Lab-Grown “Meat” — What’s the Beef?

Lab-grown meat is thankfully less on the radar now that delicious plant-based “meats” like Beyond have come on the market. The following is part of an article that appeared in The Woodstock Independent, a local publication, in 2013:

Lab-grown meat and pink slime…appetizing

In early August 2013, scientists held a taste-testing for burgers made from lab-grown meat. This report came out just about a year and a half after the “pink slime” report of March 2012.

For anyone who missed that story, pink slime is a filler that was found to be present in 70 percent of the ground beef sold in supermarkets. At the time of the report, it constituted about 25 percent of every hamburger. It is gelatinous material made from the most contaminated parts of the cow formerly used only for dog food and cooking oil. To make it USDA-approved “safe” for human consumption, it goes through a process that includes simmering the trimmings at a low temperature, separating fat from the tissue by centrifuge, and spraying the result with ammonia gases to kill germs. Safe and delicious. Really?

Now we have burgers created by extracting stem cells from the muscle tissue of a dead cow, nourishing them in a chemical broth, and engineering them to produce something like muscle tissue. Strands of tissue are compacted into pellets and frozen, then defrosted for cooking. The artificial meat starts out white, so dyes are added to make it look more like the real thing. And there we have it . . . tissue created in a laboratory from a dead cow’s stem cells bathed in chemicals and dyed to the appropriate color. Safe and potentially delicious when they get the chemicals right. Really?

The arguments in favor of this “magic meat” are that it requires killing fewer animals, is more sustainable, and vastly more environmentally friendly. I get it. But there are other paths to the same goal. For me, at least, those paths are healthier, tastier, and more spiritually satisfying.

The Talmud called it “magic meat”

Speaking of “magic meat,” I was curious if the concoction would be considered kosher. The Jewish dietary laws are centered primarily around meat, fish, poultry . . . and insects, in other words, living creatures. I understand this body of laws as an expression of reverence for life.

I did a little research and found that while there is as yet no definitive ruling on this question, there is an interesting Talmudic discussion about the status of “magic meat,” meat that descends from heaven or is miraculously created by human beings. The argument was presented (in the 16th century!) that this meat could be eaten without kosher slaughtering. The meat could even be eaten live, limb from limb — otherwise forbidden — since normal laws do not apply to it.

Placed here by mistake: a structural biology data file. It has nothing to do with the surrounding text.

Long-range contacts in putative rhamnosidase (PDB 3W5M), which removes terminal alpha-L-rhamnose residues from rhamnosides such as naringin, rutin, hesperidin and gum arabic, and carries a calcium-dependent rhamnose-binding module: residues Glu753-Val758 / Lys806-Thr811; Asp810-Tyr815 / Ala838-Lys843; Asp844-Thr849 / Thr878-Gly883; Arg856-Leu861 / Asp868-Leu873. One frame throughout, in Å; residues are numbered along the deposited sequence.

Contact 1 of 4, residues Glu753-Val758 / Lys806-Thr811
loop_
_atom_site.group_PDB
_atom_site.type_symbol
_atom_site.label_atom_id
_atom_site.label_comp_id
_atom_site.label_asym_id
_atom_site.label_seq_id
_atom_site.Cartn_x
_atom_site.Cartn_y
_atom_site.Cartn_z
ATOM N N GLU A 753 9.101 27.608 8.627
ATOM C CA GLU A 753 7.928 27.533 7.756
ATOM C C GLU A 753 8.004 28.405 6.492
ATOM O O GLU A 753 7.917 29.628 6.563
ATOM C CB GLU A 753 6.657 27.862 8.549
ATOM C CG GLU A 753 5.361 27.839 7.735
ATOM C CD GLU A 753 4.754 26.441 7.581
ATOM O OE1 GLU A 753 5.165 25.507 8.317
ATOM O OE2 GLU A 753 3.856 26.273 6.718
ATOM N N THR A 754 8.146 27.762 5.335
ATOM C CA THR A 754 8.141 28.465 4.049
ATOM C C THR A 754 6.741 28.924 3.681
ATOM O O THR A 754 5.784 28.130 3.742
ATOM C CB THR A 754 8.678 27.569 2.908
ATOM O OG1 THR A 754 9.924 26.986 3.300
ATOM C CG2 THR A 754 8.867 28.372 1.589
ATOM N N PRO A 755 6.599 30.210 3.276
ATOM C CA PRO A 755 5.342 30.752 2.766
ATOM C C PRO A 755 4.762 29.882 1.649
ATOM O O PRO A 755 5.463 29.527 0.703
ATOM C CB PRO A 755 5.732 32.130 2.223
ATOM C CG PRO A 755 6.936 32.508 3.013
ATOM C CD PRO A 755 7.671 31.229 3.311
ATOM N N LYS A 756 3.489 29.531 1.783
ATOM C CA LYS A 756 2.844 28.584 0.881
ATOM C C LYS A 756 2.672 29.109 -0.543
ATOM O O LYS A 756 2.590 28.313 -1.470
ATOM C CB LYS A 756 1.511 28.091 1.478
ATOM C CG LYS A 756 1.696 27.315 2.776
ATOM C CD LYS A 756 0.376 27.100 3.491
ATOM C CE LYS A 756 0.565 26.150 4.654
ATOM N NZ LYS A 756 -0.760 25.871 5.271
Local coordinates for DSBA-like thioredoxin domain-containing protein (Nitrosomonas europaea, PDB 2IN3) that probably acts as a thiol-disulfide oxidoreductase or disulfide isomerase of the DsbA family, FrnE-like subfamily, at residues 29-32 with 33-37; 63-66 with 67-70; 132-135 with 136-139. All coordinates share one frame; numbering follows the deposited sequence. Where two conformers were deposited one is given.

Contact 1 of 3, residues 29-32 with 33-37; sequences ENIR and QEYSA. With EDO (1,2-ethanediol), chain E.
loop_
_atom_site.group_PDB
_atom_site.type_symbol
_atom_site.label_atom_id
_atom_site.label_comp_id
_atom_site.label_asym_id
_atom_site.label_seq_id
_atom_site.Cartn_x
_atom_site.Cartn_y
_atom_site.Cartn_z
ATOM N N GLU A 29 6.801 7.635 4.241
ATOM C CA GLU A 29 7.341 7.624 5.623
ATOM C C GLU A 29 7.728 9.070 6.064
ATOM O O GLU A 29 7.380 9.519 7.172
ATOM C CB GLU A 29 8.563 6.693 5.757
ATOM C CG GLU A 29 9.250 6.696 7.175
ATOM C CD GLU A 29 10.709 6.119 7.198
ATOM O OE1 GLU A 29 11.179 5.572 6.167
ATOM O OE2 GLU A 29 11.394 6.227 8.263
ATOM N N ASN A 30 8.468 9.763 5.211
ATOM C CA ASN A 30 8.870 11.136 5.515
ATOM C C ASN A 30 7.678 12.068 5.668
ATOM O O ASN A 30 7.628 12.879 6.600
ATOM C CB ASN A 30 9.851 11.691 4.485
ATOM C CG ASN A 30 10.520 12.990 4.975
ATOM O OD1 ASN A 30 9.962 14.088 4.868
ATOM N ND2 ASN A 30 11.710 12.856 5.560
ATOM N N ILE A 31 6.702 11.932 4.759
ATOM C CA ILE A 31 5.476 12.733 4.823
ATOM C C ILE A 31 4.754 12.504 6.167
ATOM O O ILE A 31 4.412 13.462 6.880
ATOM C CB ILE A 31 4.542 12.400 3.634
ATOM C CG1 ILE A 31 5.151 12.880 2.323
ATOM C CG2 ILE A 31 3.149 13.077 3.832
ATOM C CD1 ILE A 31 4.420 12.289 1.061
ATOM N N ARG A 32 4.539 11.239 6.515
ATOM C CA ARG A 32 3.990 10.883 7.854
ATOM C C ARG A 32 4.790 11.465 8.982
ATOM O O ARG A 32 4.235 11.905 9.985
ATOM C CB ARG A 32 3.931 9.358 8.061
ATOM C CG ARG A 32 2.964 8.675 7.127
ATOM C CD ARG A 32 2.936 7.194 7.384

Biblical and Jewish dietary regulations express deep and important values about living creatures, the line between life and death, and our place as human beings. The discussion of “magic meat” along with the rest of the discussion about the status of this manufactured meat expresses those same values and lays bare the complexity of ethical dilemmas involved in meat eating.

“Who brings forth bread from the earth”

I’m often asked why I’m vegetarian. The assumption is that it is for reasons of health. It isn’t. It also isn’t environmentally driven even though I believe the agribusiness model for meat production current in our country is dangerous for our eco-system, our health, and our spiritual balance. If we make the choice to eat meat, we should, if possible, pay more and eat less, as Michael Pollan says. There are options other than meat from factory-farmed animals.

My own vegetarianism is driven by my spiritual values. In that context, pink slime and “magic meat” are no more an option for me than supermarket plastic-wrapped packages. Meat from grass-fed animals is also not an option for me. I never eat or make meat “substitutes.” I make good food from plants, which offer a world of delicious and spiritually satisfying options.

Here’s one: Falafel. When eaten in the traditional way with Tahina, Falafel offer a complete protein package. Along with protein, this combo packs essential fatty acids and high fiber. Falafel weren’t created to substitute for anything and in their long history were never anything but Falafel. The beans are not cooked, just soaked, so they retain a wonderfully crunchy texture. They can be loaded with lots of green stuff and seasoned with some of my favorite seasonings. Occasionally frying foods in good oils at the correct temperature is, in my opinion, much less likely to damage your health than “magic meat” or pink slime. Certainly, it will do less damage to your soul.

Ideas? Would like to hear from you!